A fairy tale collected by the Brothers Grimm
A rich farmer was one day standing in his yard inspecting his
fields and gardens. The corn was growing up vigorously
and the fruit-trees were heavily laden with fruit. The grain
of the year before still lay in such immense heaps in the loft that
the rafters could hardly bear it. Then he went into the stable,
where were well-fed oxen, fat cows, and horses bright as
looking-glass. At length he went back into his sitting-room, and
cast a glance at the iron chest in which his money lay.
Whilst he was thus standing surveying his riches, all at once there
was a loud knock close by him. The knock was not at the door of
his room, but at the door of his heart. It opened, and he heard
a voice which said to him, "Have you done good to your family with
it? Have you considered the necessities of the poor? Have you
shared your bread with the hungry? Have you been contented with
what you have, or did you always desire to have more?" The heart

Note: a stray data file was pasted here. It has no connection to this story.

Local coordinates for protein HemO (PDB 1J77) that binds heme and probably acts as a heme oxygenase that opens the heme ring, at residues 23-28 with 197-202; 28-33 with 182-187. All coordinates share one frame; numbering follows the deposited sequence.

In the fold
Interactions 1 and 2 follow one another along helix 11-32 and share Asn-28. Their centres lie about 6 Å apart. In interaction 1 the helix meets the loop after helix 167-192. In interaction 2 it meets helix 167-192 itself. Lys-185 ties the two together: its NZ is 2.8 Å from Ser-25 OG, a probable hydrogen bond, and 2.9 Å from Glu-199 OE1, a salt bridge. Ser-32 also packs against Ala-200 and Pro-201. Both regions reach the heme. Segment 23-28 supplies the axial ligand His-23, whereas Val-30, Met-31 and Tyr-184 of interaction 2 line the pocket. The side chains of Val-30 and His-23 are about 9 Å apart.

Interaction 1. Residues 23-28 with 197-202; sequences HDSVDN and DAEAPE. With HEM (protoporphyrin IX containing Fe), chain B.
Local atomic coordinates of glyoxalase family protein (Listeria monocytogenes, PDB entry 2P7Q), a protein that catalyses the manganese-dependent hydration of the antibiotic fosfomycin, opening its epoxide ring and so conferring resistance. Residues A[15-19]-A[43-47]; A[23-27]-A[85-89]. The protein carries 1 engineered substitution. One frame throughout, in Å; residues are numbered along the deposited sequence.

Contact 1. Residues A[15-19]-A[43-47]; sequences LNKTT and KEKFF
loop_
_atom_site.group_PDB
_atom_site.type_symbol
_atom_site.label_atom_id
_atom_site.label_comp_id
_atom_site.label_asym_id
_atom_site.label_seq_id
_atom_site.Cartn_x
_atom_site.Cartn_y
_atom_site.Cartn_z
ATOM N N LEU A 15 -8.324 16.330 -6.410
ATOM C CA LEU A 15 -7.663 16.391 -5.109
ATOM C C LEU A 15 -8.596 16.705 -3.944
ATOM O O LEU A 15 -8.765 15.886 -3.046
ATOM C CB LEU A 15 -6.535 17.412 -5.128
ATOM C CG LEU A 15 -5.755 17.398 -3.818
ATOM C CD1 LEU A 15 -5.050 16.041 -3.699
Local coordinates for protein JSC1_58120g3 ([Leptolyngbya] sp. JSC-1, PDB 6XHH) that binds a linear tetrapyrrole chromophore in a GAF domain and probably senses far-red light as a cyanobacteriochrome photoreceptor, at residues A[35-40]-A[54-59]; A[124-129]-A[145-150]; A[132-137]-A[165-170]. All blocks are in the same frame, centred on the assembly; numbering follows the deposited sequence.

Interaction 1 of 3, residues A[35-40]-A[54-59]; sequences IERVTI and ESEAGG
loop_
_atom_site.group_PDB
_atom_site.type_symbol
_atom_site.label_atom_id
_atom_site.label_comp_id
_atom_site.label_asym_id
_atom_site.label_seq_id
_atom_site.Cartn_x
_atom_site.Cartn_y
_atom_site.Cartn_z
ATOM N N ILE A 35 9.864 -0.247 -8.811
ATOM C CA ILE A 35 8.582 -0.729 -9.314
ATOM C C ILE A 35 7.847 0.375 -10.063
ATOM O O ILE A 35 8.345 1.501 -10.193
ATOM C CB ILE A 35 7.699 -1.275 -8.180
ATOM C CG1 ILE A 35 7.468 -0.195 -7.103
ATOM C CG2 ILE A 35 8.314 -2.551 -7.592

was not slow in answering, "I have been hard and pitiless, and have
never shown any kindness to my own family. If a beggar came, I
turned away my eyes from him. I have not troubled myself about
God, but have thought only of increasing my wealth. If everything
which the sky covers had been mine own, I should still not have
When he was aware of this answer he was greatly alarmed, his
knees began to tremble, and he was forced to sit down.
Then there was another knock, but the knock was at the door of
his room. It was his neighbour, a poor man who had a number of
children whom he could no longer satisfy with food. "I know," thought
the poor man, "that my neighbour is rich, but he is as hard as he is
rich. I don't believe he will help me, but my children are
crying for bread, so I shall venture it." He said to the rich man,
"You do not readily give away anything that is yours, but I stand
here like one who feels the water rising above his head. My
children are starving, lend me four measures of corn."
The rich man
looked at him long, and then the first sunbeam of mercy began to
melt away a drop of the ice of greediness. "I shall not lend you
four measures, he answered. I shall make you a present of eight,
but you must fulfil one condition."
"What am I to do?" said the poor
"When I am dead, you will watch for three nights by my
grave." The peasant was disturbed in his mind at this request, but
in the need in which he was, he would have consented to anything.
He accepted, therefore, and carried the corn home with him.